As news of various voter-ID laws continues to make headlines, we wanted to make sure you saw one in the Washington Post.
The title? “New evidence shows election officials are biased toward Latino voters.”
Have your attention? Good. Here’s an excerpt:
Roughly 8,000 local officials – county or municipal clerks and election boards – manage the nation’s election system. These officials train local poll workers, provide information, and interact with constituents with little immediate oversight from state officials.
Here is the problem: election officials themselves also appear to be biased against minority voters, and Latinos in particular. For example, poll workers are more likely to ask minority voters to show identification, including in states without voter identification laws.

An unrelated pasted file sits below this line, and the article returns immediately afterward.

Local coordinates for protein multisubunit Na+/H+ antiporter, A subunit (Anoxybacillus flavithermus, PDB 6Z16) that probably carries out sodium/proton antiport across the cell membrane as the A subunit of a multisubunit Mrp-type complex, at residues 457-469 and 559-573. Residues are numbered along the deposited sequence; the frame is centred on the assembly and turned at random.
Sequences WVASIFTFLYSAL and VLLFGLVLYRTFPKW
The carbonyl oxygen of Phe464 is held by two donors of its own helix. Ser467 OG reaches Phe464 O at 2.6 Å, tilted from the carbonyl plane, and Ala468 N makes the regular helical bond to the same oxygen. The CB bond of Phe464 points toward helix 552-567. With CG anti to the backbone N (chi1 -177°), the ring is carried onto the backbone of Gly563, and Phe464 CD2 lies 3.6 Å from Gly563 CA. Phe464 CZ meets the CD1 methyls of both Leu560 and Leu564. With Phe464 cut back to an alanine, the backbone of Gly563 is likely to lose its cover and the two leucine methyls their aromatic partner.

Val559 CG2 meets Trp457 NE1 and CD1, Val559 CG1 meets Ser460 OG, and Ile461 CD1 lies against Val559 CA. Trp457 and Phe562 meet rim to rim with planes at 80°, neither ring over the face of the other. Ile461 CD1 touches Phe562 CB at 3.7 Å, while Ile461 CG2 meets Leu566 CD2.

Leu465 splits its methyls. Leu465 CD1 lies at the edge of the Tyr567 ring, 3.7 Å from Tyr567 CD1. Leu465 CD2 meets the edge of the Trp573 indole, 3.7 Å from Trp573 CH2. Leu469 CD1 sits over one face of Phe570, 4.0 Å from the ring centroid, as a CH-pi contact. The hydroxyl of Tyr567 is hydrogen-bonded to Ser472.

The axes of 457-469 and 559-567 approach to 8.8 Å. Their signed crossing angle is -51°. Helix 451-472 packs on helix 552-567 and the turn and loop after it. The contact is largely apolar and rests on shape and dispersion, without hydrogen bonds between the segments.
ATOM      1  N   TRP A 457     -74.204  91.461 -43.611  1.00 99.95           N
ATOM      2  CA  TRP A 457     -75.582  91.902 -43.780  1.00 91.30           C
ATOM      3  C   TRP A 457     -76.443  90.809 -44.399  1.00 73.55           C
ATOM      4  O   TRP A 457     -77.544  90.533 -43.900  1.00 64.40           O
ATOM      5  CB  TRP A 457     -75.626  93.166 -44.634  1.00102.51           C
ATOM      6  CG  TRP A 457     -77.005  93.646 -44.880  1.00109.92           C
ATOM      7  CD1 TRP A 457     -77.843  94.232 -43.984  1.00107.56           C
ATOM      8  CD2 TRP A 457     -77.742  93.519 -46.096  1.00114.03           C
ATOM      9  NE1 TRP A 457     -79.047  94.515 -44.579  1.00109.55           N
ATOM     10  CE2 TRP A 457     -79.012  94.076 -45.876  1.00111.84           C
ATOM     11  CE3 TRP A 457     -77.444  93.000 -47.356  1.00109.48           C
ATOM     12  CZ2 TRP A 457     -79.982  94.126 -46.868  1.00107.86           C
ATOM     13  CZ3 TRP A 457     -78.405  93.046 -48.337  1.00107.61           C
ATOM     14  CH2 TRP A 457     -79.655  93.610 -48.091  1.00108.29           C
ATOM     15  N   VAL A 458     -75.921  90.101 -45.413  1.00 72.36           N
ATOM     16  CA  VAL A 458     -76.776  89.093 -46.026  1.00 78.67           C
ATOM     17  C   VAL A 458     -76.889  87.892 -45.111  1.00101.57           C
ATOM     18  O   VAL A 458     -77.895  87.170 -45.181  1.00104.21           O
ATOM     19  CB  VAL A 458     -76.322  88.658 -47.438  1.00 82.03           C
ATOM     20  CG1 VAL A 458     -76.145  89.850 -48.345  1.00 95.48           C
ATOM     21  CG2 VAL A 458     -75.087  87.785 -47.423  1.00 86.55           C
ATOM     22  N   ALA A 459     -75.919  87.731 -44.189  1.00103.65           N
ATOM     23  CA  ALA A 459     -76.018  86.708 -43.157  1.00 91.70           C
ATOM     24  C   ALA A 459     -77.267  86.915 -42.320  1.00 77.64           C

Our experiment demonstrates another form of bias: how willingly election officials answer questions from voters.
The whole story can be viewed here.
Much of the information the story was based on dealt with a new study published in the American Political Science review.
The paper is titled, “What Do I Need to Vote? Bureaucratic Discretion and Discrimination by Local Election Officials” – – here’s an excerpt:
Do street-level bureaucrats discriminate in the services they provide to constituents? We use a field experiment to measure differential information provision about voting by local election administrators in the United States.
We contact over 7,000 election officials in 48 states who are responsible for providing information to voters and implementing voter ID laws. We find that officials provide different information to potential voters of different putative ethnicities.
Emails sent from Latino aliases are significantly less likely to receive any response from local election officials than non-Latino white aliases and receive responses of lower quality. This raises concerns about the effect of voter ID laws on access to the franchise and about bias in the provision of services by local bureaucrats more generally.
Want to read it in its entirety? Here it is.